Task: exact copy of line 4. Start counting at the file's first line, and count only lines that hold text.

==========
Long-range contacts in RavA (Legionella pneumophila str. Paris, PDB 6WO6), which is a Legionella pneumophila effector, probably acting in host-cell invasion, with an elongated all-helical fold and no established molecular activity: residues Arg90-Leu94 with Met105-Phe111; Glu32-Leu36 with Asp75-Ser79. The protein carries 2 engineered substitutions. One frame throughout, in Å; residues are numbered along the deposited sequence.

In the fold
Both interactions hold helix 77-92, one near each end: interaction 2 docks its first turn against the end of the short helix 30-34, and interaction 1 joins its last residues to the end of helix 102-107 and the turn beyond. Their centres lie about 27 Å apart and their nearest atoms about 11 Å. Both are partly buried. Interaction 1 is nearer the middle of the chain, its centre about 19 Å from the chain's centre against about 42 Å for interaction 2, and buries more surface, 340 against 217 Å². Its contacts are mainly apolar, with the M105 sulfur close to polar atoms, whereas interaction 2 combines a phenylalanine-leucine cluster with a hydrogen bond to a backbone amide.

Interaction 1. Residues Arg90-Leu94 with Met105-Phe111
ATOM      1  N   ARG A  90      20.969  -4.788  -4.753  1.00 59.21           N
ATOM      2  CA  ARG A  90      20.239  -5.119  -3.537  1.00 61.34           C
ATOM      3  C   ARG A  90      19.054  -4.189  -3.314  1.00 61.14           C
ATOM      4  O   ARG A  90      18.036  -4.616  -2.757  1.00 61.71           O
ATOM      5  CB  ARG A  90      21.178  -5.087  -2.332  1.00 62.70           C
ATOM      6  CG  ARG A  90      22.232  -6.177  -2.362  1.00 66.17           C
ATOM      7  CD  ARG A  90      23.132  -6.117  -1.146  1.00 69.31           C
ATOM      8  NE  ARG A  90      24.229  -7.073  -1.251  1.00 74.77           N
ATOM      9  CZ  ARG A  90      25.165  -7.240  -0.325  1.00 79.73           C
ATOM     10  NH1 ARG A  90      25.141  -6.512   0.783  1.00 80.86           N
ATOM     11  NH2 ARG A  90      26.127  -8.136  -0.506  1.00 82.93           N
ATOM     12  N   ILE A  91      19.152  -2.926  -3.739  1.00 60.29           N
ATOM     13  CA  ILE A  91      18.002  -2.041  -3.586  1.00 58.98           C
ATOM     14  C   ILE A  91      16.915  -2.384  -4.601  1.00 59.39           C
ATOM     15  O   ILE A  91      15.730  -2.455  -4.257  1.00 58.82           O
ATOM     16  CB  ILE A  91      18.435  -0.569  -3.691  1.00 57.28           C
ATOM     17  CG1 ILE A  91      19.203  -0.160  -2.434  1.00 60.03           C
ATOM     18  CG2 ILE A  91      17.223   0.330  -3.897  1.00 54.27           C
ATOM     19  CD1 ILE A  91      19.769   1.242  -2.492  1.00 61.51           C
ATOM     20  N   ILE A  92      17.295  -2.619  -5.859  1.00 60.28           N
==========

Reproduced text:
Interaction 1. Residues Arg90-Leu94 with Met105-Phe111